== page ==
Of all his collaborations, Cunningham’s work with John Cage, his life partner from the 1940s until Cage’s death in 1992, had the greatest influence on his practice. Together, Cunningham and Cage proposed a number of radical innovations. The most famous and controversial of these concerned the relationship between dance and music, which they concluded may occur in the same time and space, but should be created independently of one another. The two also made extensive use of chance procedures, abandoning not only musical forms, but narrative and other conventional elements of dance composition – such as cause and effect, and climax and anticlimax. For Cunningham, the subject of his dances was always dance itself.
A MinEvent is an uninterrupted sequence of excerpts drawn from the work of Merce Cunningham. Constructed and staged by Jean Freebury (MCDC 1992-2003) expressly for U-M, the material for this MinEvent was drawn from the following dances: Scramble (1967), Inlets 2 (1983), Ground Level Overlay (1995), and Pond Way (1998).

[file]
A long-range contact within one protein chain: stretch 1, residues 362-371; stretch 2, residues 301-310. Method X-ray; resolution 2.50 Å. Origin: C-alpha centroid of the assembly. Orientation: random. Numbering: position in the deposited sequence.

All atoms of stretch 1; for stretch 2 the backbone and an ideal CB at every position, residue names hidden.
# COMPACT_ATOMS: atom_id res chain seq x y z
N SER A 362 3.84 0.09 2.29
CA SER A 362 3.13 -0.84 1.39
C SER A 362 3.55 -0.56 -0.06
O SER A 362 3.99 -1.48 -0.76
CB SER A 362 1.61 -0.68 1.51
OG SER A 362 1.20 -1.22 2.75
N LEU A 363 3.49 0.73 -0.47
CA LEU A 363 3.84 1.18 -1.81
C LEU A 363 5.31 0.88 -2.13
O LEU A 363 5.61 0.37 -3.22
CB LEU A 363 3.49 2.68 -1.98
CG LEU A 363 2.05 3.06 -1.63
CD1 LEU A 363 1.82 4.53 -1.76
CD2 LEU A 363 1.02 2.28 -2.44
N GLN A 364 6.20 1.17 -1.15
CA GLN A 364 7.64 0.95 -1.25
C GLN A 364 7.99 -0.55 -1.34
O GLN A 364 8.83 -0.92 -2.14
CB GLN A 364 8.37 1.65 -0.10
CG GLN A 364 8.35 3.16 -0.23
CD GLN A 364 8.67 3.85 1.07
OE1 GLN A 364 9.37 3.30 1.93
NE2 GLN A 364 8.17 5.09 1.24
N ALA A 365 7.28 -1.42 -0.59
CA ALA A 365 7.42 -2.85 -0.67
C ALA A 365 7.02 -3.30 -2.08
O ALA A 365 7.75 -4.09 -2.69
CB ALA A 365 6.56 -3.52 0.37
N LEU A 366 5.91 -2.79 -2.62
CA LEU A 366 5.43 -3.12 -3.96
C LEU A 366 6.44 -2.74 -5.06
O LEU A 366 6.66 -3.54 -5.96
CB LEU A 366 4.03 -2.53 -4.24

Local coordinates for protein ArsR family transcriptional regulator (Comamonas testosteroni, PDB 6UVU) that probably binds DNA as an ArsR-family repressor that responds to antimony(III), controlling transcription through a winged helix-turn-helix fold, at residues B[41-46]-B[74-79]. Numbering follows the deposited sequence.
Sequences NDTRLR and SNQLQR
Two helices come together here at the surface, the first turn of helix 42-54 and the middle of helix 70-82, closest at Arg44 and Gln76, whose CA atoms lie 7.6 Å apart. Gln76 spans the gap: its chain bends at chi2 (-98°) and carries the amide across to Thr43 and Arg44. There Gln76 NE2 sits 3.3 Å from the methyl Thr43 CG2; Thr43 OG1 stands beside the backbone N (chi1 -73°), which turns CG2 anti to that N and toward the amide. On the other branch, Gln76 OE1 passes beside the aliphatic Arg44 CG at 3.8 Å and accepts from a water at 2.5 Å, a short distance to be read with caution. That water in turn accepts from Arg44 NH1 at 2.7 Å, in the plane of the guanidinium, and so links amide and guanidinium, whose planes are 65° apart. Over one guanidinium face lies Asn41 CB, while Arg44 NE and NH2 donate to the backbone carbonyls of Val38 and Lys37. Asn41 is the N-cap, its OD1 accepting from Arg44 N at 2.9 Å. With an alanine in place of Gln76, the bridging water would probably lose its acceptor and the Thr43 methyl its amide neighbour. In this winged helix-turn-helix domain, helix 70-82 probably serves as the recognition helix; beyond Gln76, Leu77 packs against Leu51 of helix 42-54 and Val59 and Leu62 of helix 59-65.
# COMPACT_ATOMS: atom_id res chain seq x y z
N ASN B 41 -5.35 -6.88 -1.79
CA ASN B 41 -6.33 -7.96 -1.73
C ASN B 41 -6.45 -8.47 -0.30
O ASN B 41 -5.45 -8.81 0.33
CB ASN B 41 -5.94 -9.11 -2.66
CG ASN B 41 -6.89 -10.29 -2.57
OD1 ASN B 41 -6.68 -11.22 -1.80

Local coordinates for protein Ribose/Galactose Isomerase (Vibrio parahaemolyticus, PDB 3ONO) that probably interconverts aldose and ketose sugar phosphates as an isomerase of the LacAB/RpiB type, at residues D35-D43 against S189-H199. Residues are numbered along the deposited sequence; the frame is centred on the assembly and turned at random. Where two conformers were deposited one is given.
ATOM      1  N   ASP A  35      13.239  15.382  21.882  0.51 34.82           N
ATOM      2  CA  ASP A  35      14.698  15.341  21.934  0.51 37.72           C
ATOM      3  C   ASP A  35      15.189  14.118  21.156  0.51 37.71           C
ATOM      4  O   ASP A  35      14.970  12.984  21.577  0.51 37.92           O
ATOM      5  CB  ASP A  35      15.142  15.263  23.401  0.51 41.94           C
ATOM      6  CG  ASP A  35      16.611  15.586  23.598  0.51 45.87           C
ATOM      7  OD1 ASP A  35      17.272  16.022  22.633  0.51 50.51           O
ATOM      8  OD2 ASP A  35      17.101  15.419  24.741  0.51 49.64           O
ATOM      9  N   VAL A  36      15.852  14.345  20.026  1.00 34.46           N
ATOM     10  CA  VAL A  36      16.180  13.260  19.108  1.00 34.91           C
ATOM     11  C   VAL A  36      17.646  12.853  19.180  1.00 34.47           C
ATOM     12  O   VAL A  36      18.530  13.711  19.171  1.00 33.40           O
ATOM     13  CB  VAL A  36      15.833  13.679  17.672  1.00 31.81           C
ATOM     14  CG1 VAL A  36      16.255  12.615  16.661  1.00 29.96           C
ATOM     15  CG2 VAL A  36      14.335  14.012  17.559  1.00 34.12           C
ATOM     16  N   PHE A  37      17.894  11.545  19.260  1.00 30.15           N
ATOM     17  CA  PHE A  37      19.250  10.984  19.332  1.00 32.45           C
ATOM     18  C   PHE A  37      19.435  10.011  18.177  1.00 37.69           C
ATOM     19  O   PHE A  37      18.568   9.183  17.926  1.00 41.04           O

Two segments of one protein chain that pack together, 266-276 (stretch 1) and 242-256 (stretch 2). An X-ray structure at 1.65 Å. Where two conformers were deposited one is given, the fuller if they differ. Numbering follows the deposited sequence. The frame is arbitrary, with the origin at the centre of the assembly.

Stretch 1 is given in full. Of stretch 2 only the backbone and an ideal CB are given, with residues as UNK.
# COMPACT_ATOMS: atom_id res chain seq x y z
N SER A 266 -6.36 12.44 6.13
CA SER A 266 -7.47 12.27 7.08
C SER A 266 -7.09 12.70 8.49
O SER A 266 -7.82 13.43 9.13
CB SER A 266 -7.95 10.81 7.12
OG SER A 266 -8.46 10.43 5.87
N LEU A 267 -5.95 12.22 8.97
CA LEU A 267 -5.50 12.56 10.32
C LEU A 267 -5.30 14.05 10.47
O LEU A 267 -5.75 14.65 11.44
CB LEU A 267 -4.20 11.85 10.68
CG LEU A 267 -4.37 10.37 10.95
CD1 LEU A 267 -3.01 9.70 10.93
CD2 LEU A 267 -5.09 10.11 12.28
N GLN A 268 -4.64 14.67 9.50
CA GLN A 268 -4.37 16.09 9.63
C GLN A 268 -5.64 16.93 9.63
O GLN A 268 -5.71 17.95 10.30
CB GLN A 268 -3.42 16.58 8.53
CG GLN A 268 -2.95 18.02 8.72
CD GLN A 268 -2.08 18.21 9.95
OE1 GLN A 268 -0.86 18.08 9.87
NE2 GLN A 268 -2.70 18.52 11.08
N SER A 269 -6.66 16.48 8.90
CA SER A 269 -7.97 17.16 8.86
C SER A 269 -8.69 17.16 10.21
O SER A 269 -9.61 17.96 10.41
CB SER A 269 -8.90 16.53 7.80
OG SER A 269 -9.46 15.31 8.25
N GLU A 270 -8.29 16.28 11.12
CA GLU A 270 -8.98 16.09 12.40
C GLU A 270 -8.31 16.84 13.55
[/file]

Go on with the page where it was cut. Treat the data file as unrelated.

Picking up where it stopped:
Music: “In a Lonely Place,” “Only the Lonely” by Roy Orbison and Joe Melson, “In a Silent Way” by Joe Zawinul, “Goodbye” by Stephen F. Earle
I. My worst enemy is encoded in my body
II. Old punishments still smoulder like a tire dump
III. Of the patience called forth by transition
IV. Core memory
Dancers: Jillian Hopper, Sean Hoskins, Isabella Ingels, Alexandra Reehorst, Allegra Romita, Parisa Shahbaz, Julia Smith-Eppsteiner, Briana Stuart, Susie Thiel, Emily Wanserski
Choreographer’s Note: Inspired by poems by American poet, University of Michigan graduate, and Hopwood Award-winner, Marge Piercy.
Music: “Adios Nonino” and “Verano Porteno by Astor Piazzolla, “Chan Chan” by Compay Segundo. Arranged by Adrian Goizueta, on a live recording by the Latina Strings Ensemble
Dancers: Kelsey Connolly, Derek Crescenti, Rachele Donofrio, Allie Harris, Ellen Holme, Katie Muth, Francesca Nieves, Chrissy Papetti, Nola Smith, Michaela Wood, Cara Zonca
Choreographer’s Note: The last piece that I created for Power Center in 2010, La Luna Nueva, was a mystical, spiritual, and transcendent choreography to embrace faith and hope, to blossom and to be alive after confronting a diagnosis of leukemia. After finishing two years of chemotherapy, now is the time to “dance with the life” – to revive the passion of living, the blessing to be present, the joy of the music, to move and dance. Tango con la vida is a celebration of life.